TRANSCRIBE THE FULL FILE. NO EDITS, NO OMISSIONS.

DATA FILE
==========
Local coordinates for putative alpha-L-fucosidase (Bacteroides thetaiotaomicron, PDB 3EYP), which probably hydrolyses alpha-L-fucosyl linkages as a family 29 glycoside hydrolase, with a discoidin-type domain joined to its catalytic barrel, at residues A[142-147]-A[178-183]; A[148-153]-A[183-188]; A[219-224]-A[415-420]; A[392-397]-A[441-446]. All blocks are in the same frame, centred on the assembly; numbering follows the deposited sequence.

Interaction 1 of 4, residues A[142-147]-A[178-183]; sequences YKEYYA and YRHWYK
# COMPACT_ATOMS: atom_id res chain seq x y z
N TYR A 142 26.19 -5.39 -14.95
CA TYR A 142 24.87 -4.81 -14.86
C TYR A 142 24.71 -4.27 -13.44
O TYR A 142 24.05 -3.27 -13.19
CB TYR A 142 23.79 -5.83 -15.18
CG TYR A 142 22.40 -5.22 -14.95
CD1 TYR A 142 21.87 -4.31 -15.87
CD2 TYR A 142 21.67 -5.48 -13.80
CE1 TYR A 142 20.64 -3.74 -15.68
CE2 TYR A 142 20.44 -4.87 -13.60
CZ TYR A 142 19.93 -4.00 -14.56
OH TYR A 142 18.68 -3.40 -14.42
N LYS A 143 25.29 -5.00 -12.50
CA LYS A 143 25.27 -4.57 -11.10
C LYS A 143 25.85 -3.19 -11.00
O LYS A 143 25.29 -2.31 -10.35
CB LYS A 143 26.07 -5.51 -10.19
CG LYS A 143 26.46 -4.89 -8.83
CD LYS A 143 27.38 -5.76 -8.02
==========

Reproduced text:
Local coordinates for putative alpha-L-fucosidase (Bacteroides thetaiotaomicron, PDB 3EYP), which probably hydrolyses alpha-L-fucosyl linkages as a family 29 glycoside hydrolase, with a discoidin-type domain joined to its catalytic barrel, at residues A[142-147]-A[178-183]; A[148-153]-A[183-188]; A[219-224]-A[415-420]; A[392-397]-A[441-446]. All blocks are in the same frame, centred on the assembly; numbering follows the deposited sequence.

Interaction 1 of 4, residues A[142-147]-A[178-183]; sequences YKEYYA and YRHWYK
# COMPACT_ATOMS: atom_id res chain seq x y z
N TYR A 142 26.19 -5.39 -14.95
CA TYR A 142 24.87 -4.81 -14.86
C TYR A 142 24.71 -4.27 -13.44
O TYR A 142 24.05 -3.27 -13.19
CB TYR A 142 23.79 -5.83 -15.18
CG TYR A 142 22.40 -5.22 -14.95
CD1 TYR A 142 21.87 -4.31 -15.87
CD2 TYR A 142 21.67 -5.48 -13.80
CE1 TYR A 142 20.64 -3.74 -15.68
CE2 TYR A 142 20.44 -4.87 -13.60
CZ TYR A 142 19.93 -4.00 -14.56
OH TYR A 142 18.68 -3.40 -14.42
N LYS A 143 25.29 -5.00 -12.50
CA LYS A 143 25.27 -4.57 -11.10
C LYS A 143 25.85 -3.19 -11.00
O LYS A 143 25.29 -2.31 -10.35
CB LYS A 143 26.07 -5.51 -10.19
CG LYS A 143 26.46 -4.89 -8.83
CD LYS A 143 27.38 -5.76 -8.02